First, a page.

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Classic KORG Polysix, Reimagined for iPad, Becomes All-in-One Workstation

In designing for Apple’s mobiles, KORG has again turned to equipment from their past. Having reinterpreted the ElecTribe and MS-20, their newest target is the versatile, classic Polysix. The 1981 original brought programmable polyphony to keyboard lovers, with analog oscillators, memory storage, six-voice polyphony, and various effects and modulation. For iOS, Korg models that sound (having done so already with the desktop Legacy Collection), and mimics the front-panel. But even more so than on the DS-20 rendition (iMS-20), they pack in modern features that make this a production tool as much as a synthesizer. That should be welcome news for …

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The Analog Four, stuff of dreams, as immortalized by eBoy in a parallel universe with a lower polygon count. (CC BY-NC-ND 3.0)

Elektron Analog Four Preview: Four Voices, Step Sequencer, All The Trimmings [Video, Audio]

Following its endless teasers and science fiction mini-movies, Swedish machine maker Elektron this week has announced features, specs, and preorder pricing for its Analog Four synth/sequencer, along with some sample sounds and a promo vid. It’s also been immortalized in a wonderful image, above, by artist eBoy. Just in case you needed a version to tack up above your bed. Ahhhh…. The damage: US$1099 / 1099,– € including VAT, shipped. The date: December 3. Yes, it’s analog, and even the early sound samples suggest a color of its own. And that’s a good thing. But, of ourse, that can’t be …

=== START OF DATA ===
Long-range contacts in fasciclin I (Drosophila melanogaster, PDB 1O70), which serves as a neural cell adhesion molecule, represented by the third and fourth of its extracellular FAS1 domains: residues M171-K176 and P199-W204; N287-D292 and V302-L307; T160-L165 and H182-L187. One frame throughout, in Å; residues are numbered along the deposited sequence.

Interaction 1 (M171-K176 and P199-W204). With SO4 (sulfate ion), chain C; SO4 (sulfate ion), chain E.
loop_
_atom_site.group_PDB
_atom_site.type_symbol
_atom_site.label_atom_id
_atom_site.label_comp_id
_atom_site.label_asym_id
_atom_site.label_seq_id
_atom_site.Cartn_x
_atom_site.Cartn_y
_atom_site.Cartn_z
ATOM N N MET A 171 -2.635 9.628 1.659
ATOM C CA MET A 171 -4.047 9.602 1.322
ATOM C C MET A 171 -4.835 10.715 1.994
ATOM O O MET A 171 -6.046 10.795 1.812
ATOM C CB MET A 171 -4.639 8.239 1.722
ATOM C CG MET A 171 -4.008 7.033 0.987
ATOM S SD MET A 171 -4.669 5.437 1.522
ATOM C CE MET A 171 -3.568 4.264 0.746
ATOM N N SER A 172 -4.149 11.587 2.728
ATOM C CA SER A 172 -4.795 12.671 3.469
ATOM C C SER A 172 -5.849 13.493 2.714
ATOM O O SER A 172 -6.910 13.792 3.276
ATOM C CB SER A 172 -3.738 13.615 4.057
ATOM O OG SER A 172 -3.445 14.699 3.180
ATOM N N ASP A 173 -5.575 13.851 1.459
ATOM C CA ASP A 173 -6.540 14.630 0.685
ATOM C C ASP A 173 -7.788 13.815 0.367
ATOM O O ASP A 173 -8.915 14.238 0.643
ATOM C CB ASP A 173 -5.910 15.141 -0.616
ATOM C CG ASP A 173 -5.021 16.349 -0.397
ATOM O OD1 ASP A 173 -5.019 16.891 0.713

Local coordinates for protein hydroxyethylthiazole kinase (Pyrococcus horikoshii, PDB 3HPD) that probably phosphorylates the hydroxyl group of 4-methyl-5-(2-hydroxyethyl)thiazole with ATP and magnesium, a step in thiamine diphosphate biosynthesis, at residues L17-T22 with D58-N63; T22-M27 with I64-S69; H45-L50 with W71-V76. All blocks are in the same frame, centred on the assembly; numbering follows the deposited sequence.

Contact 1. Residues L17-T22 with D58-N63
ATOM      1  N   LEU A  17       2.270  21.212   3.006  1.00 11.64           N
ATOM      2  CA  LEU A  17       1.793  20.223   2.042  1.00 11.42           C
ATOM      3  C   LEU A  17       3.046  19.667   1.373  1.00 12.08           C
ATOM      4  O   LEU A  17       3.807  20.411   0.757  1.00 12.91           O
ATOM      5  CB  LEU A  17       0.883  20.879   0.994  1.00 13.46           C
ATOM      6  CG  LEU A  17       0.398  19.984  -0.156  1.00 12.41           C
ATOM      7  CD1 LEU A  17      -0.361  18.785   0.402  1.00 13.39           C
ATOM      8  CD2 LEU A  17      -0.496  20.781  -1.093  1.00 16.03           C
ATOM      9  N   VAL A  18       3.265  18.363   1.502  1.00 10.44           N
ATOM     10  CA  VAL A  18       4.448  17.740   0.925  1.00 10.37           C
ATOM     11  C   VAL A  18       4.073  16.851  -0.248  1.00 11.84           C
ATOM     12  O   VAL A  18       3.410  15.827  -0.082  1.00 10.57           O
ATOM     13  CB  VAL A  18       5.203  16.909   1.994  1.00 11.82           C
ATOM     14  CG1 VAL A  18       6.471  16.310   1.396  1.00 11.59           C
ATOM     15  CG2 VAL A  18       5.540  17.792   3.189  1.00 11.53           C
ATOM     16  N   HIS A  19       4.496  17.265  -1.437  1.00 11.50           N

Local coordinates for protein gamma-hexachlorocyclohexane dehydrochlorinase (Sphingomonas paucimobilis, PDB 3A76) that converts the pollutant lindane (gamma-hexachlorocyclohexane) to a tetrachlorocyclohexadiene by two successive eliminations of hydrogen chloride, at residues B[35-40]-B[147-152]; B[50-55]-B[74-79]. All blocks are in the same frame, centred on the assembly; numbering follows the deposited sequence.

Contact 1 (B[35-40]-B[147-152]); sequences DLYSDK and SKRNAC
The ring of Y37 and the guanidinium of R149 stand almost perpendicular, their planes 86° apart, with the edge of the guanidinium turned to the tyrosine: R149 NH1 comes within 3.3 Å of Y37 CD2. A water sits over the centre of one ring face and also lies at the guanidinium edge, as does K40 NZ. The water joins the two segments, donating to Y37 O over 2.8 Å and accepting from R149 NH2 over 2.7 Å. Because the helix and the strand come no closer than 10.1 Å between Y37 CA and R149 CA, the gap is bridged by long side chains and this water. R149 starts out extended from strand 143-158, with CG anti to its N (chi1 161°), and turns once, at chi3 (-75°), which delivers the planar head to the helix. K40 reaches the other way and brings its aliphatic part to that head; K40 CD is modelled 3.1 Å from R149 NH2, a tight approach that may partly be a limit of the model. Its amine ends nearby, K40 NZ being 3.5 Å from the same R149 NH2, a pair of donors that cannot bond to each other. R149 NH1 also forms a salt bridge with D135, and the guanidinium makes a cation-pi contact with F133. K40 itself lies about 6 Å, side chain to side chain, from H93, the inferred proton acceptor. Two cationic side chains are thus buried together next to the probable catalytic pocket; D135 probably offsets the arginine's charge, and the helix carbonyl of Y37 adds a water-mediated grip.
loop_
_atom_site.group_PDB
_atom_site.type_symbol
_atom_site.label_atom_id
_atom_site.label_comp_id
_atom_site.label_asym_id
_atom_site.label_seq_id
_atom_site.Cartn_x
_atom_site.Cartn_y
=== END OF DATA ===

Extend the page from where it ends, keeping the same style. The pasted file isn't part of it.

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Mutable’s Anushri Bundles Sequencing, Drums, Synthesis, CV in One Hobbyist-, Modular-Friendly Kit

Call it the Mutable Fun Pack. The Synth Happy Meal. The Family Variety Bucket. The Anushri doesn’t have quite the sound design depth that Mutable’s Shruthi-1 does, but in its place, you get a whole mess of different features. It’s an analog synth, with an additional digital oscillator. It’s got its own step sequencer/arpeggiator. It’s got an 8-bit, bit-crushed drum machine. And it has analog connections for modulars in addition to MIDI, so modular lovers can put it into a Eurorack if they like. In fact, it seems to bring some of the compact, lovable features of Roland’s 101 and …